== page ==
Superoxide initiates oxidation of low density lipoprotein by human monocytes.
Human mononuclear cells were used to evaluate the role of superoxide in the oxidation of low density lipoprotein (LDL). Unstimulated cells produced little superoxide or LDL oxidation as assayed by lipid peroxide content. Stimulation of the cells with phorbol myristate acetate (PMA) resulted in an increase both in superoxide production and in LDL oxidation. Mononuclear cell-mediated LDL oxidation was time- and cell number-dependent and was markedly enhanced by the presence of Fe (10 microM). Superoxide was required for the initiation of LDL oxidation as indicated by inhibition of the reaction by early addition of superoxide dismutase (SOD). Propagation of LDL oxidation was superoxide-independent, since the later addition of SOD resulted in progressively less inhibition of LDL oxidation. Propagation of LDL oxidation also was, in part, cell-independent as indicated by continued oxidation of LDL when mononuclear cells were removed following a 1 to 8 hour period with cells. Optimal LDL oxidation required the presence of mononuclear cells throughout the incubation period, suggesting that cellular factors in addition to superoxide play a role in LDL oxidation. Further evidence for the role of superoxide in the oxidation of LDL by mononuclear cells was obtained with cells from patients with genetic deficiencies of either superoxide generation (chronic granulomatous disease) or myeloperoxidase. PMA-stimulated cells from a patient with chronic granulomatous disease neither generated superoxide nor modified LDL. Incubation of LDL with cells from a patient with myeloperoxidase deficiency (in which superoxide production is normal or increased) resulted in oxidation of the lipoprotein equivalent to that observed with normal cells. Other inhibitors of oxidation reactions also were tested.(ABSTRACT TRUNCATED AT 250 WORDS)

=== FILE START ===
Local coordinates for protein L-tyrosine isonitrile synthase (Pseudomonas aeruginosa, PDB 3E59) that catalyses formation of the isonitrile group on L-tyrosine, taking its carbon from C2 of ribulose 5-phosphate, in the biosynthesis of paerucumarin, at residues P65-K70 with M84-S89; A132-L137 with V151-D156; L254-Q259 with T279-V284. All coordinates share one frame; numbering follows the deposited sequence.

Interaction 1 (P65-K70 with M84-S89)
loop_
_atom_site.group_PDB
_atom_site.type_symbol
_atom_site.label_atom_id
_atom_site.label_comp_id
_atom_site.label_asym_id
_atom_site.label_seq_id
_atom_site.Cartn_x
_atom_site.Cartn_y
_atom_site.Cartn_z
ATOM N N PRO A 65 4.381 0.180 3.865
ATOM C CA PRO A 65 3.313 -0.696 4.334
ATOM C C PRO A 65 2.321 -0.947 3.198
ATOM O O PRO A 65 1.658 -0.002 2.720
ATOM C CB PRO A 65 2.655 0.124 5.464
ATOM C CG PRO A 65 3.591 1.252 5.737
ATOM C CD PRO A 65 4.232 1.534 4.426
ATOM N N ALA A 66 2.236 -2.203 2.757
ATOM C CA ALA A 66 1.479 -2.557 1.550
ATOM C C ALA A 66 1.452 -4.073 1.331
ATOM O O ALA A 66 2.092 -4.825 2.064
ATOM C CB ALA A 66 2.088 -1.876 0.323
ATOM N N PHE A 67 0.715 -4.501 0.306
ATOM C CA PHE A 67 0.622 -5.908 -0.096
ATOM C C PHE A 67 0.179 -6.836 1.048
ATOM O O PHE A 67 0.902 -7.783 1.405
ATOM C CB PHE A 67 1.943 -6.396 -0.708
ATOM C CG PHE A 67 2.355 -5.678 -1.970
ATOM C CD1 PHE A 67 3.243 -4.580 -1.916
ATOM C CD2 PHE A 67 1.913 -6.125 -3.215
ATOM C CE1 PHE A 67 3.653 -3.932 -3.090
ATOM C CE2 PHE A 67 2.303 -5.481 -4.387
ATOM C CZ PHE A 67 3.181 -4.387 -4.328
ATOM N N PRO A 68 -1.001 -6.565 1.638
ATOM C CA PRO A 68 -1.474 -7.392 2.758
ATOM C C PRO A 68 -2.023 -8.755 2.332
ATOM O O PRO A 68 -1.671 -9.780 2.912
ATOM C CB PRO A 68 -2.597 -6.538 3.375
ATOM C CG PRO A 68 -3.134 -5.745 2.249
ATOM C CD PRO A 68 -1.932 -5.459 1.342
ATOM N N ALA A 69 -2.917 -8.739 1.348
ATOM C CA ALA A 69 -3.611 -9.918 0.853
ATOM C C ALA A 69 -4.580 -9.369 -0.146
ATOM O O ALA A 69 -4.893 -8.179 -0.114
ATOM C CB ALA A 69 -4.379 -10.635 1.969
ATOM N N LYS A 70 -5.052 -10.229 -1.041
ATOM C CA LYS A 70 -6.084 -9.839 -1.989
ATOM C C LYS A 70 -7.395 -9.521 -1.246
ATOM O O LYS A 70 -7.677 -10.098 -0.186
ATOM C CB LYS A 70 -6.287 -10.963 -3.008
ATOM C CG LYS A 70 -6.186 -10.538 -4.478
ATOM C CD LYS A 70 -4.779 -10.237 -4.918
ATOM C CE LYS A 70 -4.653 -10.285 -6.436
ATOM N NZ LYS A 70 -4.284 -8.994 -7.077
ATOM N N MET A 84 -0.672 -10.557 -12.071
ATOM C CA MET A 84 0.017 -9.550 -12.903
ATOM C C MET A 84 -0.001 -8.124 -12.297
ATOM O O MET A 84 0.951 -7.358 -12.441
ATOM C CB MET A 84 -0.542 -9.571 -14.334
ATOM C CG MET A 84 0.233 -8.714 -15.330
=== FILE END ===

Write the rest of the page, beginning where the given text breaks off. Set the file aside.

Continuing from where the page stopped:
- Copyright © 1987 by American Heart Association